estate cars are a British institution, combining the class of a saloon with much desired extra boot space
people carrier and MPV
Finding a foothold in the car market thanks to their van-like nature, MPVs and people carriers are great for large families as they're big on space and seats.
An MPV, or ‘people carrier’ as they are more commonly known, is essentially a van a number of people can travel in, with seats inside rather than space, and windows on the side. Renault popularised the MPV/people carrier concept on these shores in the mid-80s. While Renault pushed the general idea on this side of the Atlantic, Chrysler did the same State-side with the Voyager 'minivan'.
As with any car segment, the basic principle for a people carrier has remained the same across the board, but design and features have been hugely refined over the years to add further style and driving quality. More van-like versions such as VW's Transporter have found popularity in certain quarters – particularly with the likes of campers and surfers – while smaller versions typically appeal to families of five or six. You can even get a supermini-sized MPV these days if you'd like one — the Ford B-Max and VW Golf SV are prime examples.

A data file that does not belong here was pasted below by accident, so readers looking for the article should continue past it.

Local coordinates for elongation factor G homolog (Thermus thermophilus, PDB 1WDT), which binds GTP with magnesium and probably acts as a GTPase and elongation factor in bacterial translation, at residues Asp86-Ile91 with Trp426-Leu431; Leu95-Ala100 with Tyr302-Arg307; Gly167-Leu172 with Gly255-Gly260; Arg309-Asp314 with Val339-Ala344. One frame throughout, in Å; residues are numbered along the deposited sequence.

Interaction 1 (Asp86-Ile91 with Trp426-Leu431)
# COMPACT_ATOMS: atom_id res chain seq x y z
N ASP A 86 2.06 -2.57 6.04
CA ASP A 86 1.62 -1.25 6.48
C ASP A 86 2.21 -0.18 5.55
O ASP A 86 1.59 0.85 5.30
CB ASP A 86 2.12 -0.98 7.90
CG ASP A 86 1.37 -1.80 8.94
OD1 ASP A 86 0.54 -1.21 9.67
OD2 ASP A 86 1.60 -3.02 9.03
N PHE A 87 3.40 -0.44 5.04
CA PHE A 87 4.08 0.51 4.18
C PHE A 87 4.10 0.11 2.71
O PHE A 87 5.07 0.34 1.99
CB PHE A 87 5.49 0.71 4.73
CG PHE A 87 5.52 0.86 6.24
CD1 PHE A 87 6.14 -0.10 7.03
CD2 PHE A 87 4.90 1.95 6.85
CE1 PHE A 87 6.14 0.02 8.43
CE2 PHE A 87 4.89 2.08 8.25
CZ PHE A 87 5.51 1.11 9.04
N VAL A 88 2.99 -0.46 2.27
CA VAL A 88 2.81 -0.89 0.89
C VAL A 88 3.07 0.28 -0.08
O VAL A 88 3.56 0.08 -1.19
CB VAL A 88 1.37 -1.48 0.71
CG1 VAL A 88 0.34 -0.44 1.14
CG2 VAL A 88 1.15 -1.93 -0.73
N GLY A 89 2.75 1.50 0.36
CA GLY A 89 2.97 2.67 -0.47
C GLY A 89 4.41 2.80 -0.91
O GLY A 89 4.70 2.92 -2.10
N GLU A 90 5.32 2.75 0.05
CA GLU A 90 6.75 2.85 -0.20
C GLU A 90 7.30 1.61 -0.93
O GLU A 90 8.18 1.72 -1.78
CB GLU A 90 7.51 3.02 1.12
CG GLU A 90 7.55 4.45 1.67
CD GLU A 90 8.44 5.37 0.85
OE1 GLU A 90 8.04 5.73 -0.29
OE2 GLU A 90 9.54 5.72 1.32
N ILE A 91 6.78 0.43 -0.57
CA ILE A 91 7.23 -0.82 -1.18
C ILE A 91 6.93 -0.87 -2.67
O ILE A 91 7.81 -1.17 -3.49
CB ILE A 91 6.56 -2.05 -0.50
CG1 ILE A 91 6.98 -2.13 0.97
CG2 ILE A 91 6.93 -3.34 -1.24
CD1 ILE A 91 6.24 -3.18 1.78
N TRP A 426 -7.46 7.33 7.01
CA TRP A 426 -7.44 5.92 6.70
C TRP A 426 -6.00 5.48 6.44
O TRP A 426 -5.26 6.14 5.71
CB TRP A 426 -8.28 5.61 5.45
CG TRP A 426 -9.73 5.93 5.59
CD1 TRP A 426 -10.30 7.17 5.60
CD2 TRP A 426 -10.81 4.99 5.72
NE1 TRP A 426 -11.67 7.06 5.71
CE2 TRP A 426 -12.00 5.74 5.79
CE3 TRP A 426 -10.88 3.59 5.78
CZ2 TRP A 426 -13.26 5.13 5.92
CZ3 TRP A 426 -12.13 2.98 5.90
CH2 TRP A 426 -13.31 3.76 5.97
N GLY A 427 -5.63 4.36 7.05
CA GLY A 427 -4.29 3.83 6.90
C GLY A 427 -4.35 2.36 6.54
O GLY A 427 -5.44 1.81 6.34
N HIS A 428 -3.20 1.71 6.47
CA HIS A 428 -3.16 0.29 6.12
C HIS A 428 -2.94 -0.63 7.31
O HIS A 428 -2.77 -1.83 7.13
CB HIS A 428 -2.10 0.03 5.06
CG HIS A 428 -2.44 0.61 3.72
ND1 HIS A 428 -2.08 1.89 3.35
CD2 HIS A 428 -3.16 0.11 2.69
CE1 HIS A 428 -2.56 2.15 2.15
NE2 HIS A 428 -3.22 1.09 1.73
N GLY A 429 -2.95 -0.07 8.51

MPVs have fallen slightly out of favour of late, giving way to newer segments such as crossovers and SUVs, which are nearly as practical but marketed with a much more rugged, streetwise appeal. Yet if it’s sheer practicality you’re after, MPVs are hard to beat.
The Vauxhall Zafira is the original, compact, seven-seater family car with some clever thinking.
The Ford S-Max revealed itself a decade ago as a seven-seat, fun-drive and is still going strong.
Designed with everyday practicalities in mind, the Vauxhall Meriva offers family-friendly transport.
An MPV with small hatchback charm, the Nissan Note is packed with cost-effectiveness
The Citroen C4 Picasso has a large amount of MPV practicality perfectly balanced with continental style.